I beg to move an amendment:—

In page 8, after Section 24, to add a new section as follows:—

Repeal.—The Act of the Irish Parliament passed in the year 1710 and entitled "An Act for the better securing of rents and to prevent frauds committed by tenants" (9 Anne, Chap. VIII.) is hereby repealed.

That statute is still operative, and the effect of it is to give the landlord to whom a year's rent is due priority over ordinary judgment creditors. It is well known to members of the legal profession and the members of the commercial community that there is often collusion between landlords and tenants under that statute, to deprive the ordinary judgment creditor of his remedy for the recovery of his debts. Apart, however, from that, it is considered undesirable that a landlord should have priority over an ordinary creditor, and it is considered desirable that this particular Act should be repealed.

Would the Minister explain whether this repeal of priority would apply in any other case than in judgments in these minor courts? For instance, would it repeal the priority rights of the landlord in a case of bankruptcy or a case of that kind. I would like to know if it applies in such cases?

I do not think I quite got the Deputy's point.

I think I am right in saying the landlord is a preferential creditor in case of bankruptcy. What I desire to know is will this repeal of this Act repeal the priority in that case as well as in the case of a judgment debt?

I think not.

Does Deputy Johnson mean where there is good-will in the premises and rent due to the landlord that preferential payment to the landlord in that case ought not to be kept and that the landlord should not be in that position; because the reason for keeping him in that position in that case is that there is good-will, something in respect of which the payment of the rent secures to the estate something that is more valuable than the rent.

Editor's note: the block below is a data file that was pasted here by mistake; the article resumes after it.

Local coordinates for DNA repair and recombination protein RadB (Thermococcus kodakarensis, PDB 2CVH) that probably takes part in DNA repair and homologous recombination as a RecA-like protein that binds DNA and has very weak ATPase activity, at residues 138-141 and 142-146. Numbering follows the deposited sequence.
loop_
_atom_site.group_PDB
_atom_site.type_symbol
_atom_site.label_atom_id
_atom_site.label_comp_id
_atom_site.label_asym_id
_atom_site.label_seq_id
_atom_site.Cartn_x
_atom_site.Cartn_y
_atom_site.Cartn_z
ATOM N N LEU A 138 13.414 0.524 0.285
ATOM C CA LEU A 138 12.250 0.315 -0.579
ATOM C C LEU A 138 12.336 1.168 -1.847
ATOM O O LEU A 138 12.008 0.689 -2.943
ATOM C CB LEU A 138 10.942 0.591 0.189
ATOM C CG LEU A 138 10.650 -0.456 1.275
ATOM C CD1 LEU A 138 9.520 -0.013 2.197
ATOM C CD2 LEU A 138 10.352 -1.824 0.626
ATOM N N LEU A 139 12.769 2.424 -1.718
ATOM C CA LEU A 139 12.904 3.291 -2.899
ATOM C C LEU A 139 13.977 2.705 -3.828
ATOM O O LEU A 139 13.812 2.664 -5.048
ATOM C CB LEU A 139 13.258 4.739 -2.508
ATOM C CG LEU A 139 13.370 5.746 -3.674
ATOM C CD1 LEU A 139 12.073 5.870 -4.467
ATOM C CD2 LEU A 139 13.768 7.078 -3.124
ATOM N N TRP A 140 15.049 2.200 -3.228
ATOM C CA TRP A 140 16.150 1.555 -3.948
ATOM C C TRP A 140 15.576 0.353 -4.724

All I am anxious to know is whether this repeal repeals the privileges that landlords have over other creditors?

To that extent I would say it does not repeal that particular thing. If it did it would mean that the landlord would come in and get something more valuable than would be the actual payment of whatever a gale's rent ran into.

Amendment agreed to.
Question—"That the Bill, as amended, be received for final consideration"—put and agreed to.

I move:—

That the provisions of Standing Order 88 as to the giving of notice for the taking of the Fifth Stage of a Bill be suspended to permit of the Fifth Stage of the Enforcement of Court Orders Bill, 1926, being taken to-day.

I gave notice on the Committee Stage of this Bill that in view of the long interval allowed between the Second Reading and the Committee Stage, and between the Committee Stage and the Report Stage, that I would move for the suspension of Standing Order 88 to enable the Fifth Stage of this Bill to be taken to-day.

Question put and agreed to.
Question—"That the Bill do now pass"—put and agreed to.